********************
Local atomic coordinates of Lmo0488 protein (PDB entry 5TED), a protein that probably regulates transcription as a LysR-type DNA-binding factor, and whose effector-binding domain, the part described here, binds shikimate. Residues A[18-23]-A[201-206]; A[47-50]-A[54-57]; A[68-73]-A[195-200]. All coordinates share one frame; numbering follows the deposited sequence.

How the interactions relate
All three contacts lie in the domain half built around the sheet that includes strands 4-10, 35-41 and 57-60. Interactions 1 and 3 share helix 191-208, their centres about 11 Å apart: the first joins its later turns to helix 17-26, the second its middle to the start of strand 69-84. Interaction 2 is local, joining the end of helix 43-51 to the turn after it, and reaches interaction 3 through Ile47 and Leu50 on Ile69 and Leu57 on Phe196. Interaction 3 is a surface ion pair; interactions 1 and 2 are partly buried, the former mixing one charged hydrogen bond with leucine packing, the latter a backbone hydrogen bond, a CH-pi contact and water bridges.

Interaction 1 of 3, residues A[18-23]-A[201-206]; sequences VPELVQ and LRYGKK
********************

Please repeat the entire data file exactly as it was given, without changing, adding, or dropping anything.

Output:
Local atomic coordinates of Lmo0488 protein (PDB entry 5TED), a protein that probably regulates transcription as a LysR-type DNA-binding factor, and whose effector-binding domain, the part described here, binds shikimate. Residues A[18-23]-A[201-206]; A[47-50]-A[54-57]; A[68-73]-A[195-200]. All coordinates share one frame; numbering follows the deposited sequence.

How the interactions relate
All three contacts lie in the domain half built around the sheet that includes strands 4-10, 35-41 and 57-60. Interactions 1 and 3 share helix 191-208, their centres about 11 Å apart: the first joins its later turns to helix 17-26, the second its middle to the start of strand 69-84. Interaction 2 is local, joining the end of helix 43-51 to the turn after it, and reaches interaction 3 through Ile47 and Leu50 on Ile69 and Leu57 on Phe196. Interaction 3 is a surface ion pair; interactions 1 and 2 are partly buried, the former mixing one charged hydrogen bond with leucine packing, the latter a backbone hydrogen bond, a CH-pi contact and water bridges.

Interaction 1 of 3, residues A[18-23]-A[201-206]; sequences VPELVQ and LRYGKK